Mortgage Rates Forecast: Spring & Summer 2018
As 2018 began, the 30-year rates had been holding below 4% for 26 straight weeks, according to mortgage agency Freddie Mac.
Unfortunately, a four percent rate is now a thing of the past. The new average is around 4.5% and is likely to climb to five.
There’s good news, though: mortgage rate shoppers haven’t been priced out of a home purchase or refinance yet, but they should plan to act soon.
Mortgage Rates at Highest Level in 4 Years
According to the mortgage agency Freddie Mac, the 30-year fixed rate average as increased 62 basis points, or 0.62%, from it’s low in September 2017. This is especially dramatic when you consider that rates have remained below 4.40% since April 2014.
What does this increase mean for the home buyer or refinancing homeowner?
According to some calculations home buyers will pay an additional $100 more per month for a $350,000 home with 10% down.
Depending on when they bought or last refinanced their home, the raising rates could mean homeowners looking to refinance will not see any savings at all.
But it’s not all doom and gloom. Even these higher rates are still quite low compared to historical averages; they only seem high because we’ve been living with dramatic lows for some time now.
Rates are still near half their historical average of over 8%. Now is still a great time to lock in a low rates.
Approaching Predicted 2018 Mortgage Rates
Higher rates in 2018 were a common prediction, but no one expected them to approach these levels within the first 60 days of the year.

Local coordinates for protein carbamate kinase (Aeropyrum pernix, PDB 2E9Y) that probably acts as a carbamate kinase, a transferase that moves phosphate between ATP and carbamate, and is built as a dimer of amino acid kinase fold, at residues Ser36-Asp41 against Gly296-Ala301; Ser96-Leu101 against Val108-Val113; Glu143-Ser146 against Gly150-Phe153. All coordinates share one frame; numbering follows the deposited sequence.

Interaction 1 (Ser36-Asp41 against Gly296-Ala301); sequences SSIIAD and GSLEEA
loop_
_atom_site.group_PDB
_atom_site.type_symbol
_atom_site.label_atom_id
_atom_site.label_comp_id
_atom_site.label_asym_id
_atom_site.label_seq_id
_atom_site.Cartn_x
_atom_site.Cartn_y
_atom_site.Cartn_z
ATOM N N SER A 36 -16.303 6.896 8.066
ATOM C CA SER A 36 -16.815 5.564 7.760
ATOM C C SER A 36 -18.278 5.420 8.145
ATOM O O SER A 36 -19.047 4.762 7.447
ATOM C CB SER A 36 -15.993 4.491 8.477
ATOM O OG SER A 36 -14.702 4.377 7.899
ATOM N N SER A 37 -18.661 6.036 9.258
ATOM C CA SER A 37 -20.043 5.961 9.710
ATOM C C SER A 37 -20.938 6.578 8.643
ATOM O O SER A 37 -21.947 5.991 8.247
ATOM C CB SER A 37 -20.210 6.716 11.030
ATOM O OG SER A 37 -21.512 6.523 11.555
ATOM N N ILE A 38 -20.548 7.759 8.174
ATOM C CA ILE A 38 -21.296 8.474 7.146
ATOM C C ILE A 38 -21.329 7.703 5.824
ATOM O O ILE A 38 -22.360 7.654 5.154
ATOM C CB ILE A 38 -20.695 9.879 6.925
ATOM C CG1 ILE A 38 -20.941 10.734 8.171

Here’s what the major mortgage associations and real estate watchers were predicting at the end of 2017:
- Mortgage Bankers Association: 4.6%
- Fannie Mae / Freddie Mac: 4.5%
- Realtor.com: 4.6% average, reaching 5% by year-end
- National Association of Realtors: 4.5%
- Kiplinger: 4.4%
- National Association of Home Builders: 4.34%
Rates have already met or exceeded two of the six predictions, and the other four are not far off.
But why are rates increasing so quickly?
First of all, the economy in finally close to complete recovery from the 2008 financial crash. Housing prices are rising, the stock market is doing well, and unemployment has dropped to around 4% from a recession high of 10%.
It’s common for interest rates to rise when the economy is doing well. In summer 2007, Freddie Mac reported 30-year rates close to 6.75%, and rates topped 8% in 1999.
It’s no surprise, then, to see rates rising now. If the increase continues, we could see 5% rates before the close of the year.
Conventional loan rates
Despite the recent increases, conventional refinance rates are still low. A conventional refinance is a non-government-backed loan used to refinance or replace an existing mortgage.
Conventional loans are well-suited for people with decent credit who are able to put at least 3% down.
How much equity you have in your home is also important if you chose a conventional loan. Keep in mind that 20% equity is preferred when refinancing.